The trade is firmly against unaccompanied children being allowed into pubs when the Licensing Bill becomes law.
An online poll on thePublican.com has found that an overwhelming 96 per cent of respondents are opposed to the proposal which will allow children to enter pubs to buy food and soft drinks on their own.
The proposal forms part of the government's overall deregulation of the antiquated licensing system and while the trade generally welcomes a move to allow kids in pubs, the fact that they could be "unaccompanied" without an adult is causing major worries.
Chris McLean, licensee of the Plough & Harrow at Bridge near Canterbury, said: "There may be pubs it would suit, but I certainly wouldn't want to see unaccompanied children in my pub, and I think it would deter me from drinking in pubs where it happened.
"As a licensee, I'd be concerned about the safety of unaccompanied children, I think it's a policy that's fraught with danger."
Mark Hastings, spokesman for the British Beer and Pub Association, said: "It's understandable that licensees are concerned by such a major change, but the position is straightforward.
"If a pub chooses to have a policy of not admitting children, accompanied or otherwise, or chooses not to admit certain children, it is perfectly within its rights to do so."
Licensees will be able to set an age policy, yet there are fears they could come up against abuse from parents who feel they have rights, under the new law, to bring their children into all pubs.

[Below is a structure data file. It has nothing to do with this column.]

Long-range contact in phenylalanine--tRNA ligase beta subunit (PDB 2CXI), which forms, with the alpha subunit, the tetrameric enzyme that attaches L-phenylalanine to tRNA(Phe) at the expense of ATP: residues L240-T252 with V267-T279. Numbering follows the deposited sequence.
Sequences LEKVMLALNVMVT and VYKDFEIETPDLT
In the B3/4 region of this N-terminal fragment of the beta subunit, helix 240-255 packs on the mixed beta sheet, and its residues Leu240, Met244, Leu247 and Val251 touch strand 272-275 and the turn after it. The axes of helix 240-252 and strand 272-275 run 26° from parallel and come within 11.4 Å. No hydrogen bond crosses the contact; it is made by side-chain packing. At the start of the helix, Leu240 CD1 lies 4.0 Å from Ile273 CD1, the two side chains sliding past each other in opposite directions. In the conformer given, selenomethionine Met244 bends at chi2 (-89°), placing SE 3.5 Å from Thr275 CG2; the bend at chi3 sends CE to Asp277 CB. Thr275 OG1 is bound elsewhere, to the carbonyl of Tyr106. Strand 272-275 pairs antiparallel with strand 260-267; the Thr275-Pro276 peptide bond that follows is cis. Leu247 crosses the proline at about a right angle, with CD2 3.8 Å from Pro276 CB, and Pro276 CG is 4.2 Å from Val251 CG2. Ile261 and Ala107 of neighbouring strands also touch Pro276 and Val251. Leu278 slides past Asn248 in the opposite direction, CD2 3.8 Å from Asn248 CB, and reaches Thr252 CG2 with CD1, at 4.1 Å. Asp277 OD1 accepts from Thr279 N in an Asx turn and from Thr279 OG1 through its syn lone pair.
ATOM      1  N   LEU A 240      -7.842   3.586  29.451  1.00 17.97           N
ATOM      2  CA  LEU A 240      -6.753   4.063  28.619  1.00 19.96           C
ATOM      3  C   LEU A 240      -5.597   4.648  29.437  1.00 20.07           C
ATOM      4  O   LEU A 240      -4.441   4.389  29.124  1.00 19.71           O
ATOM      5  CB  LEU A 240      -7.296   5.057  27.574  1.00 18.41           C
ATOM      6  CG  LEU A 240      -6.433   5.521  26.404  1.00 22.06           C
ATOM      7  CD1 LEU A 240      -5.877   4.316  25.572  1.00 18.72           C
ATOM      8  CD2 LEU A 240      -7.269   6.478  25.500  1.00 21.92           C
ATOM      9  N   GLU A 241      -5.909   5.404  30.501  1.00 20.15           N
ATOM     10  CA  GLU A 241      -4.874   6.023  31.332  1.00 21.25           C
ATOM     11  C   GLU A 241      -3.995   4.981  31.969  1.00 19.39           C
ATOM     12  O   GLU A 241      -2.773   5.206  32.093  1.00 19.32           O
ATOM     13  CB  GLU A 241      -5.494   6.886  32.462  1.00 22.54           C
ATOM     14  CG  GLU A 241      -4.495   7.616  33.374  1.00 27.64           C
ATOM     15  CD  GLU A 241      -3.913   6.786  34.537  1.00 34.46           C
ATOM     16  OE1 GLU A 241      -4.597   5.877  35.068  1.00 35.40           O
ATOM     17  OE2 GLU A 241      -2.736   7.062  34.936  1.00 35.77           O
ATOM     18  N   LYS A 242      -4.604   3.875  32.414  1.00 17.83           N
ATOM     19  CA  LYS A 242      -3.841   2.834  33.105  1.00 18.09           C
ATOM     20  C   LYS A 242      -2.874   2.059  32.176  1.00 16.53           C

In last year's Publican Market Report survey of 1,000 licensees, 90 per cent said they felt parents thought their children had a right to be in pubs and in this year's report nearly half of pubs said they were already welcoming children into their bar.
A spokesman for the Department of Culture, Media and Sport said: "We don't expect all venues to open their doors to children. This would be inappropriate in some pubs and bars where the presence of children would not be desirable.
"However, the government is keen to see more families regarding pubs and café-bars as a focal point of their leisure. But, as now, even where a licence permits the presence of children, admission would be at the discretion of the licensee."
The legal issue
Suzanne Davies of specialist licensing legal firm Joelson Wilson said it is difficult to advise pubs on how to formulate a policy on children in what are uncharted legal waters for the trade.
"Licensees have a common-law right to exclude anyone they see fit, provided they don't act in a discriminatory way. If a pub decides to operate an over 18s-only policy, that ought be acceptable in theory," she said.
However, there could also be dangers if pubs decide to take a pragmatic approach and judge each occasion on its merits.
"If a pub decided to admit one group of children and then refused another, it could give grounds for discrimination," said Ms Davies.
A spokesman for the European Commission said the European laws banning discrimination of grounds of age did not seem to apply, making children in bars "a matter for legislation by the individual member states". However, he added it would be open to any individual or group to bring a human rights case to the European tribunal.